One Friday morning a couple of weeks ago – the first day of half term to be precise – my sons decided to do some baking. My eight-year-old has always enjoyed making cakes and buns but it’s become a real passion of his recently. On this occasion his younger brothers (aged six and just-about-three) were keen to help and I was told to “Sit down, Mummy or just take some photos of us or something.” So I mostly just watched them.
pretty buns… but what’s the other side of the story?
It was so sweet – the three of them were totally dedicated to the task and worked together brilliantly. The older two read recipes together and divided up tasks. They helped their little brother pour ingredients and stir the mixture. They all had far too much (messy) fun with the electric mixer and even came up with a solution when they realised they’d added butter straight from the fridge (instead of ‘softened butter’)… which involved the six year old sitting in front of a heater for ten minutes cradling the bowl of cake mixture in his hands! An hour and a half later they had made chocolate biscuits and buns and were (justly) very pleased with themselves. I photographed the whole thing and shared the photos on my personal Facebook page. I felt so happy and proud of them.
Ten minutes later though, I felt a sudden need to be more honest with my Facebook friends… because although those pictures of sibling harmony were absolutely genuine, they only told one part of the story. In fact, the reason I had been so particularly happy to see my boys working together and enjoying each other’s company so much is because the previous day my older two had had the most horrible, upsetting argument. It was probably the worst argument they’d ever had and it had taken me and their dad ages to calm them down and help them through it. I’d gone to bed feeling like a terrible parent and woken up as member of the Walton family! No wonder I’d wanted to share those gorgeous, harmonious photos!
Perhaps it was the recent furore over the ‘Motherhood Challenge’ playing on my mind (with the idea that posting happy photos can have a negative impact on others*), but suddenly, only sharing ‘part of the story’ didn’t feel quite right. So I went back to Facebook and wrote about the argument the previous day too, along with my reasons for sharing that. I’m not normally that open on Facebook so I felt quite exposed (even though I only have a hundred-odd friends which is by FB standards a mere handful!). But I did it anyway because it suddenly felt like something I needed to do.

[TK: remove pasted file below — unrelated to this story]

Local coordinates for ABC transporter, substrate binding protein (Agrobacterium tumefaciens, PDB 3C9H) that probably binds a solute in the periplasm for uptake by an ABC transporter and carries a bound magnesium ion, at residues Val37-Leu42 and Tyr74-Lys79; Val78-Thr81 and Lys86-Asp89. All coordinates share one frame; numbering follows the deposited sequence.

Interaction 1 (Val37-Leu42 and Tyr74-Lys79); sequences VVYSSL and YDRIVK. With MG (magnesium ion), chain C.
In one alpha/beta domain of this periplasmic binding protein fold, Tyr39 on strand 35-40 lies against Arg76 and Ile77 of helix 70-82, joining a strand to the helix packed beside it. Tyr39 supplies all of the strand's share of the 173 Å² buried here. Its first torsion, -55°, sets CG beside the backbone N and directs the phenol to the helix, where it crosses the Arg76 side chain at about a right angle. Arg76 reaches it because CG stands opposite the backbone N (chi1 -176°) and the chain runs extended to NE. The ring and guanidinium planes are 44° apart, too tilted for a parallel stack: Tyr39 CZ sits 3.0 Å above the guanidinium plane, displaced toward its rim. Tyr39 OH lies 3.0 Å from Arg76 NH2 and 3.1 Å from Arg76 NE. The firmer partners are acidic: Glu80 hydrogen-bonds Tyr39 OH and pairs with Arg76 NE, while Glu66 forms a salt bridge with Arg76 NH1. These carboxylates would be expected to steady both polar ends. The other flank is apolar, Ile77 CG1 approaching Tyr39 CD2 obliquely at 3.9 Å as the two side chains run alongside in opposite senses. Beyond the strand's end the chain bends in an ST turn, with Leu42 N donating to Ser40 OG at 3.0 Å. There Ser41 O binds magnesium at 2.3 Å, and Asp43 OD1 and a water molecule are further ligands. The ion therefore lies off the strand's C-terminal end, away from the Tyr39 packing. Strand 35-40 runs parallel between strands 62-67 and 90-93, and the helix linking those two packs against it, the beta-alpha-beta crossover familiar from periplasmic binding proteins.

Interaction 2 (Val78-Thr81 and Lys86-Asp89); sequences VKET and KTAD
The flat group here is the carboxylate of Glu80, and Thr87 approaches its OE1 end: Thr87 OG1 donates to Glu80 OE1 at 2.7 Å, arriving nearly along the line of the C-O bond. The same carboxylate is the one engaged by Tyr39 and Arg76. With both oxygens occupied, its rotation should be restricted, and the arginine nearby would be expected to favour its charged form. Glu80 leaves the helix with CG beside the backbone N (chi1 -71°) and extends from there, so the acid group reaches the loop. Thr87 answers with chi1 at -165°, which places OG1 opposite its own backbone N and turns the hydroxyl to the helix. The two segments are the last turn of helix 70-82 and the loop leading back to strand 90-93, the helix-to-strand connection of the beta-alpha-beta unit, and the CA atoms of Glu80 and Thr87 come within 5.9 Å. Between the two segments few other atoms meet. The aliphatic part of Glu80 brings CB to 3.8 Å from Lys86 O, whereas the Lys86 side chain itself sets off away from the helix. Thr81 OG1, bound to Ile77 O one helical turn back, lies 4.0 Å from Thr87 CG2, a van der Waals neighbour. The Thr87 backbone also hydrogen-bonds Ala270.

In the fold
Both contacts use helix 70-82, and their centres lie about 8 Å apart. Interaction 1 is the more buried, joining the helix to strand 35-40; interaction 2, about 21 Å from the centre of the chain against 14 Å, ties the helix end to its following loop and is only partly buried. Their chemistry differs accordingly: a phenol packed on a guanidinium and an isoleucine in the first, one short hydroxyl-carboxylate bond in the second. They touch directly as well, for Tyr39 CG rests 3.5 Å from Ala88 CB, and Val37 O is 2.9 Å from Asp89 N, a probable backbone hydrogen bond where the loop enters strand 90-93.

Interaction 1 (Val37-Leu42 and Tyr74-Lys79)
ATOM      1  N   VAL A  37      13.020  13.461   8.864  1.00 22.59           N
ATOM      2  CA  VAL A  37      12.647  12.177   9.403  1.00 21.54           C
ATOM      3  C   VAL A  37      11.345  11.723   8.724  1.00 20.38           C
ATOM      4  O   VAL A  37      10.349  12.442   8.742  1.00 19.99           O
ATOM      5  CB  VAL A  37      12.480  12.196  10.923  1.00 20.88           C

You see, as much as I enjoy Facebook, I’m aware of its dark side too. Personally, I can find it really draining. And although I do genuinely enjoy the majority of what my friends post, there are times when it all feels too much. A bit overwhelming. It can tap into a side of me I don’t really like so that where in ‘real life’ I would feel happy for a friend’s success, ‘social media me’ is envious and dissatisfied. On a bad day this ‘me’ sees the dream jobs, the pictures of angelic, perfectly behaved kids, the fabulous holidays etc. and compares my life unfavourably to that.
I know, I KNOW this is ridiculous because I have a lovely life with very little to feel remotely dissatisfied about. I’m also well aware FB provides only glimpses into people lives (those perfect kids probably smeared ice cream all over the sofa three seconds after that photo was taken) and besides which, I project just the same images of an ideal life into others FB feeds. I guess that was why I felt the need to set the record straight a bit on this occasion. I don’t have perfect, Disney-fairytale kids!
That honest post got twice as many likes and (lovely) comments as my post with the harmonious sibling pictures and I don’t think that was a fluke. It’s lovely to see each other’s happy times but without sharing some of the harder moments too, I think we’re missing something. The roundness of human experience, perhaps. And the real part of friendship – the part that makes us see each other as fellow human beings, all on this crazy journey together. Isn’t everything easier when we’re not alone?
How much do you share on social media?
*for the record, I had nothing against the motherhood challenge. I was tagged but didn’t post any photos, more due to apathy than anything else. I don’t think there’s anything wrong with posting happy photos. I certainly don’t think parents are smug just for sharing moments like these. I do think there’s a question about the impact of what we share on social media but it’s much MUCH bigger than that one challenge, it’s to do with how we adapt to knowing so many selective details about so many people on the periphery of our lives. It’s a whole other blog post!